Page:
Measuring the macrosystem in post-accord Northern Ireland: A social-ecological approach

Dana Townsend, Laura Taylor, Andrea Furey, Christine Merrilees, Marcie Goeke-Morey, Pete Shirlow, Mark Cummings

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7 Citations (Scopus)
30 Downloads (Pure)


The macrosystem refers to the overarching patterns that influence behavior at each level of the social ecology (Bronfenbrenner, 1977), making it a necessary component for assessing human development in contexts of political violence. This article proposes a method for systematically measuring the macrosystem in Northern Ireland that allows for a subnational analysis, multiple time units, and indicators of both low-level violence and positive relations. Articles were randomly chosen for each weekday in 2006-2011 from two prominent Northern Irish newspapers and coded according to their reflection of positive relations and political tensions between Catholics and Protestants. The newspaper data were then compared to existing macro-level measurements in Northern Ireland. We found that the newspaper data provided a more nuanced understanding of fluctuations in intergroup relations than the corresponding measures. This has practical implications for peacebuilding and advances our methods for assessing the impact of macro-level processes on individual development.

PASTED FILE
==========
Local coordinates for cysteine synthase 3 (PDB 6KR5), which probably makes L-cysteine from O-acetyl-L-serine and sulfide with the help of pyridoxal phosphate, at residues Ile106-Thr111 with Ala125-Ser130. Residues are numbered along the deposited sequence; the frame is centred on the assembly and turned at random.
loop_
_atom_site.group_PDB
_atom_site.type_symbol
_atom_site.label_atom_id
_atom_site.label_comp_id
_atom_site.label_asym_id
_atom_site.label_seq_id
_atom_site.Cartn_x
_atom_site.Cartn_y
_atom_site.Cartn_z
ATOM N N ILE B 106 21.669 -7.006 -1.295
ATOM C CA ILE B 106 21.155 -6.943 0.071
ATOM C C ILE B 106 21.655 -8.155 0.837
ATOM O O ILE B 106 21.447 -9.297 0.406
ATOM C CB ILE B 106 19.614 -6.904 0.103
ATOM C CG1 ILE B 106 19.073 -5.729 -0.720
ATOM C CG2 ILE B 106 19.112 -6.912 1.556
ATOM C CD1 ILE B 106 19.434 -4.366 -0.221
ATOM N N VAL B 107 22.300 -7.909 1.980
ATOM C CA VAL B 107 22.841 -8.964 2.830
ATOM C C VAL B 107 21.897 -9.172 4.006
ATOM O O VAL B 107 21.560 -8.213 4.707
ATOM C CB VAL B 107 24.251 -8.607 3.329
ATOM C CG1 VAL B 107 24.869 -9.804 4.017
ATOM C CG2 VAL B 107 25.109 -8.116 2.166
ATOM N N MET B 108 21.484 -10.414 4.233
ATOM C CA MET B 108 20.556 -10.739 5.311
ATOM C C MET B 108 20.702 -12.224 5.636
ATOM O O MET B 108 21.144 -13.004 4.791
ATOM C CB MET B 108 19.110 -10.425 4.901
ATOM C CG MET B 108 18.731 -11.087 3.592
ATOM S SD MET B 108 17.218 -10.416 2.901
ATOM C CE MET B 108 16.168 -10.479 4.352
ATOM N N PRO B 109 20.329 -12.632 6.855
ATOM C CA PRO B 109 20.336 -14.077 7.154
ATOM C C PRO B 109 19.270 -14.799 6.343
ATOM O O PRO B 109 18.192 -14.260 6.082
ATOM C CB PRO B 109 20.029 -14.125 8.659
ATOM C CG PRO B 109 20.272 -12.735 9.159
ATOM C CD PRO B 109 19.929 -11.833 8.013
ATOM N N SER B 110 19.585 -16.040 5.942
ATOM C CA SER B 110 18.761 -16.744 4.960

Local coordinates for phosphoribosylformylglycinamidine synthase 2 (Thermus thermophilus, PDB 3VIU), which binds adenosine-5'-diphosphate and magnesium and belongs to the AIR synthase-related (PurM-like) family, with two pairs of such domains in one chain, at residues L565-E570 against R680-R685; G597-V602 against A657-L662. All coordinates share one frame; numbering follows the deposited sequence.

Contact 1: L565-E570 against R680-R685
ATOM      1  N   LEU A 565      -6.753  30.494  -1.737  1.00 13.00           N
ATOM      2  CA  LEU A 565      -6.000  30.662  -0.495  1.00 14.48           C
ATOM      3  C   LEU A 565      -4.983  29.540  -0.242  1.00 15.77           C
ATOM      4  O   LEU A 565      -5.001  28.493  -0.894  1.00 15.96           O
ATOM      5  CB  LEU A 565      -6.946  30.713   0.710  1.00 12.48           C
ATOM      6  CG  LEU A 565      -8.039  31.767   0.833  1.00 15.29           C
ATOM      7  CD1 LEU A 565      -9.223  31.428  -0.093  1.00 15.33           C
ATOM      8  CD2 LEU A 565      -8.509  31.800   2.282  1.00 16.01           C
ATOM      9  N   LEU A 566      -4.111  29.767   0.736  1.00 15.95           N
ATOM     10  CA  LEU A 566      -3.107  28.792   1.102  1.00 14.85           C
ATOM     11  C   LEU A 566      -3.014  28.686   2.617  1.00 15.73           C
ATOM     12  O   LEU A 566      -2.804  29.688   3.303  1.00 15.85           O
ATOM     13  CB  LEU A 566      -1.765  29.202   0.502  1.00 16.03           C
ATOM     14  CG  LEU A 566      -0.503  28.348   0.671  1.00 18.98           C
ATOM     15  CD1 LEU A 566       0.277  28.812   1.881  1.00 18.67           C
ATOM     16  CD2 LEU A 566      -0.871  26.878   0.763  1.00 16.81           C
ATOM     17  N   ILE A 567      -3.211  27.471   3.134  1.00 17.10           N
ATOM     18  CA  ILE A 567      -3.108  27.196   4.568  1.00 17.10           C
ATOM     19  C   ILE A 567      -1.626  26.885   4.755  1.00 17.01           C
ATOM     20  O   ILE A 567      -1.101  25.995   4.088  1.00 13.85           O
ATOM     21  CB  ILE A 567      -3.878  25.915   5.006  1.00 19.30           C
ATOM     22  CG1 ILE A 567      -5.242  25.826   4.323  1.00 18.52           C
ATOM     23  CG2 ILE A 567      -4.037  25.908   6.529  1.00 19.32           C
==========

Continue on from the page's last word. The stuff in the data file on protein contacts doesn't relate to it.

Original languageEnglish
JournalPeace and Conflict: Journal of Peace Psychology
Early online date29 Aug 2016
Publication statusPublished online - 29 Aug 2016

Bibliographical note

This research was supported by NICHD grant 046933-05 to E. Mark Cummings. We would also like to express our appreciation to project staff, graduate students, and undergraduate students at the University of Notre Dame and University of Ulster.


  • social ecology
  • macrosystem
  • newspaper data
  • Northern Ireland
  • intergroup conflict


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